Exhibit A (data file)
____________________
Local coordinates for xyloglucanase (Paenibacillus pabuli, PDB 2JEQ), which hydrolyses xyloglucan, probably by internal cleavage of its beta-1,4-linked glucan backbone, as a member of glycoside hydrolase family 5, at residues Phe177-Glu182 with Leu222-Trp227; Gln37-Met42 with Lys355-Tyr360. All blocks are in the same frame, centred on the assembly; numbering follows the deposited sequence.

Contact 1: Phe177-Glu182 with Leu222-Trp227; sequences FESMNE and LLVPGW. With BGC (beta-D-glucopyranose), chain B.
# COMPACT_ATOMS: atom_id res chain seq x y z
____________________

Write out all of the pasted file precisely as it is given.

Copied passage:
Local coordinates for xyloglucanase (Paenibacillus pabuli, PDB 2JEQ), which hydrolyses xyloglucan, probably by internal cleavage of its beta-1,4-linked glucan backbone, as a member of glycoside hydrolase family 5, at residues Phe177-Glu182 with Leu222-Trp227; Gln37-Met42 with Lys355-Tyr360. All blocks are in the same frame, centred on the assembly; numbering follows the deposited sequence.

Contact 1: Phe177-Glu182 with Leu222-Trp227; sequences FESMNE and LLVPGW. With BGC (beta-D-glucopyranose), chain B.
# COMPACT_ATOMS: atom_id res chain seq x y z